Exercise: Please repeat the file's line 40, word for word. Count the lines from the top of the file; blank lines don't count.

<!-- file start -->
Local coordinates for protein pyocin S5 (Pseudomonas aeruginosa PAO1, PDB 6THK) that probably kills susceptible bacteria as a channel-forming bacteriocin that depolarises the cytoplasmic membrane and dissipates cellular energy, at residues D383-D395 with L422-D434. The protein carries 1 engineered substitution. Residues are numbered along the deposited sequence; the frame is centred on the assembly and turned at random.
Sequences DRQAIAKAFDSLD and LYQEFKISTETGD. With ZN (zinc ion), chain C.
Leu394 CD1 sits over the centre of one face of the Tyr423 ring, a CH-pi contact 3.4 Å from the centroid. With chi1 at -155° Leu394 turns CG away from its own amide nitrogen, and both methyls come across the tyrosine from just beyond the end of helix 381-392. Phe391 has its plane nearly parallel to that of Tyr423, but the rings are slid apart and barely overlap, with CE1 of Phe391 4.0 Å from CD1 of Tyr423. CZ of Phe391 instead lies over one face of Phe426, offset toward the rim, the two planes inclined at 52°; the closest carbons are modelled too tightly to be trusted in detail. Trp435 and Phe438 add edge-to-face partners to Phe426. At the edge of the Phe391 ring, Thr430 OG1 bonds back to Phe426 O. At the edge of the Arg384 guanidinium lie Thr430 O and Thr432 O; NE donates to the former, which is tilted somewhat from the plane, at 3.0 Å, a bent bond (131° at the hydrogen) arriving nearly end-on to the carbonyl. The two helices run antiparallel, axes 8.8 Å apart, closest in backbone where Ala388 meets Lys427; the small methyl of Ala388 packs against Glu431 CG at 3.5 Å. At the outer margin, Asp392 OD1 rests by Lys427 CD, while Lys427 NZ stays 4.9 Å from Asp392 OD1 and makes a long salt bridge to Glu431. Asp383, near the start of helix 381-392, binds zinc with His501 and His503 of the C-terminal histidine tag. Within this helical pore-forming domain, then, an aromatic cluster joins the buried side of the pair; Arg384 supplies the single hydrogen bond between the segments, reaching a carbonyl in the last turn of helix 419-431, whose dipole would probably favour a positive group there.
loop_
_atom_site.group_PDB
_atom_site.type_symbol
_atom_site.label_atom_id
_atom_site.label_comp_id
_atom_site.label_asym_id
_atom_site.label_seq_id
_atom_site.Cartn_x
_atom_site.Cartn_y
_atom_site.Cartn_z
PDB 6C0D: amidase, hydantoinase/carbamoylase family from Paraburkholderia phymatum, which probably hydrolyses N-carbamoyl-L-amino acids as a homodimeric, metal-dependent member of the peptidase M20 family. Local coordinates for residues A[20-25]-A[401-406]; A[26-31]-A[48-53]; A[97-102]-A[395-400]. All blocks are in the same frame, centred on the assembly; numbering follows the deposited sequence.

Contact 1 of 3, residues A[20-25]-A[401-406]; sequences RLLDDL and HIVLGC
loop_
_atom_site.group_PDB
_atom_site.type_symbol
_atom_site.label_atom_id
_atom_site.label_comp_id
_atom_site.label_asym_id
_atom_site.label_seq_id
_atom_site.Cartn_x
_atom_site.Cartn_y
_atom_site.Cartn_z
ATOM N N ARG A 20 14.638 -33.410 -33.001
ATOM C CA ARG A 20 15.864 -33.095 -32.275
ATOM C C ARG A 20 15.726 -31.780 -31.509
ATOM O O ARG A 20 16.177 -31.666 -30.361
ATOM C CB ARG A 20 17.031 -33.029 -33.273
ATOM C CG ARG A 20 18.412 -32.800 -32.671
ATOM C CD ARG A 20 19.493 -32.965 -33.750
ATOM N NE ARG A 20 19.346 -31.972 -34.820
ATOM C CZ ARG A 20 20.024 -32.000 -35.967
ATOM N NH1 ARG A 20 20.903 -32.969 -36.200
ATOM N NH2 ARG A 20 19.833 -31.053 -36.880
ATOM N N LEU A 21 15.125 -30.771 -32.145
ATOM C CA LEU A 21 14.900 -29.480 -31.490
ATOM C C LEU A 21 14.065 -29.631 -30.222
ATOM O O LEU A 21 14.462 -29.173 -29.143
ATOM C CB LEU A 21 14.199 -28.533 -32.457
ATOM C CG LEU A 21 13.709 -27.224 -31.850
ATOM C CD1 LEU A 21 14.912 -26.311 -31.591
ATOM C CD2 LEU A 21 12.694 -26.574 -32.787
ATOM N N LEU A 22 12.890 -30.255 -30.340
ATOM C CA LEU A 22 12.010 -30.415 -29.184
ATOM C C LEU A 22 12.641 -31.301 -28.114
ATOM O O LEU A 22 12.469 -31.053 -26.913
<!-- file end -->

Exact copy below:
ATOM O O LEU A 21 14.462 -29.173 -29.143